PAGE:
1. Make a basic paper hat. This simple hat can be used for a sailor’s or captain’s costume, for a pirate theme or for anything else you fancy.

2. Make a hat for a pirate. Whether from paper or card, there are various ways to grace the crown of the pirate in your life!

3. Get partying with a party hat custom NHL decals stickers! What would a party be without the typical decorate cone party hat? It’s easy to make and fun to wear. That is, until you see it reflected back on Facebook with your mug under it…

4. Make a paper samurai hat. Fancy costume time for the samurai is complete when you add this easily crafted paper hat.

5. Make a paper Chinese hat. Another costume idea to complete your Chinese-inspired outfit.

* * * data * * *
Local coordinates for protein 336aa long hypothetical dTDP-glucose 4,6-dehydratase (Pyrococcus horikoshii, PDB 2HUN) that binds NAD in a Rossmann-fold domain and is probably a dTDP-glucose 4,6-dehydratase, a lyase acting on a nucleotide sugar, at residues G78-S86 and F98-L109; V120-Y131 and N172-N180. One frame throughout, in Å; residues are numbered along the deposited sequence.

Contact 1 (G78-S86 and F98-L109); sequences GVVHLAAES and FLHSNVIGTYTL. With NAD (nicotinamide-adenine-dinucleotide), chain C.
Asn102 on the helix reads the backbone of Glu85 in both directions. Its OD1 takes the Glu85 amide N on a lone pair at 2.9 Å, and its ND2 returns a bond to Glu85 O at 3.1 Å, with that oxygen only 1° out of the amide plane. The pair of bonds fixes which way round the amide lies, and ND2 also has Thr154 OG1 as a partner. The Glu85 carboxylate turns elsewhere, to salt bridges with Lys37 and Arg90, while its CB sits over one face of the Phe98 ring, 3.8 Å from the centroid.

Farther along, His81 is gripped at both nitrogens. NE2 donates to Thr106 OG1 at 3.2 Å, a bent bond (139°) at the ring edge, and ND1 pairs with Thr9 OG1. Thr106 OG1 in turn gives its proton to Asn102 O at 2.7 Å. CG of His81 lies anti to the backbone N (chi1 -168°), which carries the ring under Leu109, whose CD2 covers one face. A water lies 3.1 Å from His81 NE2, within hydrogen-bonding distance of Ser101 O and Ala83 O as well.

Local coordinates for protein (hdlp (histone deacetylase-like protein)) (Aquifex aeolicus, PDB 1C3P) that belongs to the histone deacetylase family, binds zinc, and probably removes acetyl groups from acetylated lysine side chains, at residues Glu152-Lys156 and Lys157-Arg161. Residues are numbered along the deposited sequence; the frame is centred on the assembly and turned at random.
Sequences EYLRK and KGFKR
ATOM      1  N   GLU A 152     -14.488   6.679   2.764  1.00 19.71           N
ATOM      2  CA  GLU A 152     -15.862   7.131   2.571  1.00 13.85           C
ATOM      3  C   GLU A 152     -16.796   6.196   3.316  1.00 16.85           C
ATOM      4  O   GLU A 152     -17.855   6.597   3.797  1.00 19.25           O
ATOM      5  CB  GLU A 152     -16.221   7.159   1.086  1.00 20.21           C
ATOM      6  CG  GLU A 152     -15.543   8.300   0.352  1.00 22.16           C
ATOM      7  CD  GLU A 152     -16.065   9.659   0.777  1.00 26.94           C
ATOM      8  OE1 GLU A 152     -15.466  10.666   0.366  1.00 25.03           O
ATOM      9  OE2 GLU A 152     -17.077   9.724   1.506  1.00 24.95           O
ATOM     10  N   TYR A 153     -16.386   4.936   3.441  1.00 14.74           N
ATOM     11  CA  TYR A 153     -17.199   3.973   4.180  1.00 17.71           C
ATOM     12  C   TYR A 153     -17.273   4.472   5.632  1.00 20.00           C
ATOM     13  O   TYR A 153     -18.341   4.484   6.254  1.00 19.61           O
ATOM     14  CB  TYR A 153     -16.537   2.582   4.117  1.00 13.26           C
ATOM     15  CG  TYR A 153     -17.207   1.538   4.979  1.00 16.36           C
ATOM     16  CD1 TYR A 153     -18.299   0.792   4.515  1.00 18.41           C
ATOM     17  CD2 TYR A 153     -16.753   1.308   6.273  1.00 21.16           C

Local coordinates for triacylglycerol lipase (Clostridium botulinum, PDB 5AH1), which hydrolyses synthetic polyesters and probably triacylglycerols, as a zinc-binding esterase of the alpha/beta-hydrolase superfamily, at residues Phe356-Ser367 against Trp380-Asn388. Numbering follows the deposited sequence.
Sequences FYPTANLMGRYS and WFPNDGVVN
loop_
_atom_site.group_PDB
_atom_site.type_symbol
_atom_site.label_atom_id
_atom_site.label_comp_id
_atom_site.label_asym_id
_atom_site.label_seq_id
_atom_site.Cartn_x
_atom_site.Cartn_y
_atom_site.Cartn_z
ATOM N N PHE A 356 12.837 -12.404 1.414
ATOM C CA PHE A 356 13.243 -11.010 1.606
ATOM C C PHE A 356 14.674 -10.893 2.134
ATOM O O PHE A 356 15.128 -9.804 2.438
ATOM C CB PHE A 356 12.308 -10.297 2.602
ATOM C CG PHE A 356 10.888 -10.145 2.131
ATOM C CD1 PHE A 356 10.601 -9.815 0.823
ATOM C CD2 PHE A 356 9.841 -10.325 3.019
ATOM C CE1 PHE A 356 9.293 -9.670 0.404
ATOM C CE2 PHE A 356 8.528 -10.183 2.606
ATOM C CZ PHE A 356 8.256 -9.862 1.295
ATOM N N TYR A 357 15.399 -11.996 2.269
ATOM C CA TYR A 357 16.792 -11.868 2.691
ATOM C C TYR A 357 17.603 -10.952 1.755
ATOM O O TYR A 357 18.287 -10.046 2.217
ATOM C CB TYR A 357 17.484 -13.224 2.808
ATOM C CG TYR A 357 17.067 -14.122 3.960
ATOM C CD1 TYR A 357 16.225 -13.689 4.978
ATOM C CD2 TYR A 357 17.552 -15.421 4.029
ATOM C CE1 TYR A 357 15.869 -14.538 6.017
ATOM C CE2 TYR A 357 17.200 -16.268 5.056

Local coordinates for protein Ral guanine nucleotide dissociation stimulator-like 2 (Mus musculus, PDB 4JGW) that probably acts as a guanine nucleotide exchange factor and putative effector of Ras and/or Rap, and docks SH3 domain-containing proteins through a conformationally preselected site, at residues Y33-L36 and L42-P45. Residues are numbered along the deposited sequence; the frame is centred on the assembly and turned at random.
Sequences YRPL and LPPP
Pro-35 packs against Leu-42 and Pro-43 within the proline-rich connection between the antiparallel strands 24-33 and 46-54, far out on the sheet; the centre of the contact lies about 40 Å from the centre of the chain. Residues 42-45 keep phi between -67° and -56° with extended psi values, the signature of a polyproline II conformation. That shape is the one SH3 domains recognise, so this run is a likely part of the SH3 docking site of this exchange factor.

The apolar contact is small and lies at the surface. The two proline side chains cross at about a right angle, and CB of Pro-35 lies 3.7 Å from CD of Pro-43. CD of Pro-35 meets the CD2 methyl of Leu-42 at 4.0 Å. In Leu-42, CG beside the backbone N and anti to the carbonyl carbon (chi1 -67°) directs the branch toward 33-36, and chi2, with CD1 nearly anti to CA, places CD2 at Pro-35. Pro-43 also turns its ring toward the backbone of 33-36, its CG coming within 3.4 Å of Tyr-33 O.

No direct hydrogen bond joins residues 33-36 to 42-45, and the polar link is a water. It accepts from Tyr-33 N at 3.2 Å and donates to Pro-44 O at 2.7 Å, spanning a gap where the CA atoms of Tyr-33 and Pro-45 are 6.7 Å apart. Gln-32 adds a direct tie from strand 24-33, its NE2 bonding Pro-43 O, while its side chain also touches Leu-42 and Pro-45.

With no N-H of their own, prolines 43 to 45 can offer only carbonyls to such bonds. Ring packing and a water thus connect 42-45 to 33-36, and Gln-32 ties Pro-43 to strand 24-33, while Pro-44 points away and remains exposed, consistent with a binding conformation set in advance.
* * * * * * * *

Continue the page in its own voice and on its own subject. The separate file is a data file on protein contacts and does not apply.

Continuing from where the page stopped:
Method 4. Crafting Halloween Hats

Choose a theme first, then make your hat. There are many possibilities for making Halloween hats. Here is just a small selection to get you started:

  • A witch hat
  • A Halloween chef hat
  • A clown hat.
    Method 5. Using Hat Making Skills

    If you’ve already had some experience at making hats (millinery), the world of hats really is your oyster. Here are a few of the more complicated ways to make hats.

    1. Make a felt hat. Felt hats are shaped to a head or hat block. They require some expertise but the final result is really head-turning.

    2. Make a mini top hat. While the original top hats required a lot of work, this one is a simple version that you can make quite quickly.

    • Or, perhaps you’d prefer to make a duct tape top hat instead?
      Method 6. Hats for Pets

      1. Make your dog a hat. Whether it’s for a party or to keep the sun off, you’ll find a few good ideas here.

      2. Make a cone hat for your cat. Not only does this rhyme but it can really bug your poor kitty as you take those Pinterest pics of her hat-wearing cuteness. Very easy to make.